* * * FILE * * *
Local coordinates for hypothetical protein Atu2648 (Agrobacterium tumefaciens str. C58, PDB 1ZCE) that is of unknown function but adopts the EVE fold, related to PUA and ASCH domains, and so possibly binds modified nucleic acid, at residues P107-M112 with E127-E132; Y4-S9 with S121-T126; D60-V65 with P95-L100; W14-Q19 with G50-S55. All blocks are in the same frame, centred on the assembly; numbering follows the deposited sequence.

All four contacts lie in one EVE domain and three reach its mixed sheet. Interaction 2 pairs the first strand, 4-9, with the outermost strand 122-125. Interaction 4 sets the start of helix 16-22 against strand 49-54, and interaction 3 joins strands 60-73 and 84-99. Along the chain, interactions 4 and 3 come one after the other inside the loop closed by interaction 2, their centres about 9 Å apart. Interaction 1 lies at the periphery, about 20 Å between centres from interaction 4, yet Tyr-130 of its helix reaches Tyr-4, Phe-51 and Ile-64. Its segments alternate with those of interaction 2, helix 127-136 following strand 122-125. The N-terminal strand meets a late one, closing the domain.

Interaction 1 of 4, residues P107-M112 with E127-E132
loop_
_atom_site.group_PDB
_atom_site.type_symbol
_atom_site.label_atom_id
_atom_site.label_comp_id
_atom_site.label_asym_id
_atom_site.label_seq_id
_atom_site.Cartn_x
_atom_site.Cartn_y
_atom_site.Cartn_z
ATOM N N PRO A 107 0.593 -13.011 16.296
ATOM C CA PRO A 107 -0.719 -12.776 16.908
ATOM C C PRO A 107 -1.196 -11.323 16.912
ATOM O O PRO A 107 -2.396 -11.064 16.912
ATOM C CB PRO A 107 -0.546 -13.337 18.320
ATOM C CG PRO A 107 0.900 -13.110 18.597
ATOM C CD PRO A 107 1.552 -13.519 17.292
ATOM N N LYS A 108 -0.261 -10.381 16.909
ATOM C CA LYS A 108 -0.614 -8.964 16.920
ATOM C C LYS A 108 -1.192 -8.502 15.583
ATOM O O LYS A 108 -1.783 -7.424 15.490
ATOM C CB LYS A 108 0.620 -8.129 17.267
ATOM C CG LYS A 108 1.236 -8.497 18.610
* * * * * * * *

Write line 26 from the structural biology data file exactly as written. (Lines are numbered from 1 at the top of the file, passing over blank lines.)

ATOM C CG LYS A 108 1.236 -8.497 18.610